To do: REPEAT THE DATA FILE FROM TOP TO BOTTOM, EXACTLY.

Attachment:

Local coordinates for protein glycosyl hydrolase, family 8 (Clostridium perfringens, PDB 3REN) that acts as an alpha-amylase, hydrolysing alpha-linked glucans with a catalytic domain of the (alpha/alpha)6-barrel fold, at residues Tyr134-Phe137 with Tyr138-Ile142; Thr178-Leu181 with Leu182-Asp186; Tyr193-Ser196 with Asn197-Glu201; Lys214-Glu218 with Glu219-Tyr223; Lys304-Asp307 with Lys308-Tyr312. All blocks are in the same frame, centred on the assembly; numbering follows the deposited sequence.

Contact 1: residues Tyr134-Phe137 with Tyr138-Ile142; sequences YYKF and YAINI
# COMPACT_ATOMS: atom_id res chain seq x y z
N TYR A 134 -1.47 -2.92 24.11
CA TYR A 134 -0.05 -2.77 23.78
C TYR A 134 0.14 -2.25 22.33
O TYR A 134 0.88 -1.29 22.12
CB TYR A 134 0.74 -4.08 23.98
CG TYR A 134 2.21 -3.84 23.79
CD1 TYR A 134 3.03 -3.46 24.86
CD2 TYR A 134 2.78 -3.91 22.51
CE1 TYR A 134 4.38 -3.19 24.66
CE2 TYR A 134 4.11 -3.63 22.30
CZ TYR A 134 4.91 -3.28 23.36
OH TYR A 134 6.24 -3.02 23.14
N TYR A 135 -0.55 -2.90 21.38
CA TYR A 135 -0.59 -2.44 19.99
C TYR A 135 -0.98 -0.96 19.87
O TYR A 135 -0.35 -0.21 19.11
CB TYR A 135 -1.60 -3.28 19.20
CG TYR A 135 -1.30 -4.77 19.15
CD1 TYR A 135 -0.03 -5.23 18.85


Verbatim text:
Local coordinates for protein glycosyl hydrolase, family 8 (Clostridium perfringens, PDB 3REN) that acts as an alpha-amylase, hydrolysing alpha-linked glucans with a catalytic domain of the (alpha/alpha)6-barrel fold, at residues Tyr134-Phe137 with Tyr138-Ile142; Thr178-Leu181 with Leu182-Asp186; Tyr193-Ser196 with Asn197-Glu201; Lys214-Glu218 with Glu219-Tyr223; Lys304-Asp307 with Lys308-Tyr312. All blocks are in the same frame, centred on the assembly; numbering follows the deposited sequence.

Contact 1: residues Tyr134-Phe137 with Tyr138-Ile142; sequences YYKF and YAINI
# COMPACT_ATOMS: atom_id res chain seq x y z
N TYR A 134 -1.47 -2.92 24.11
CA TYR A 134 -0.05 -2.77 23.78
C TYR A 134 0.14 -2.25 22.33
O TYR A 134 0.88 -1.29 22.12
CB TYR A 134 0.74 -4.08 23.98
CG TYR A 134 2.21 -3.84 23.79
CD1 TYR A 134 3.03 -3.46 24.86
CD2 TYR A 134 2.78 -3.91 22.51
CE1 TYR A 134 4.38 -3.19 24.66
CE2 TYR A 134 4.11 -3.63 22.30
CZ TYR A 134 4.91 -3.28 23.36
OH TYR A 134 6.24 -3.02 23.14
N TYR A 135 -0.55 -2.90 21.38
CA TYR A 135 -0.59 -2.44 19.99
C TYR A 135 -0.98 -0.96 19.87
O TYR A 135 -0.35 -0.21 19.11
CB TYR A 135 -1.60 -3.28 19.20
CG TYR A 135 -1.30 -4.77 19.15
CD1 TYR A 135 -0.03 -5.23 18.85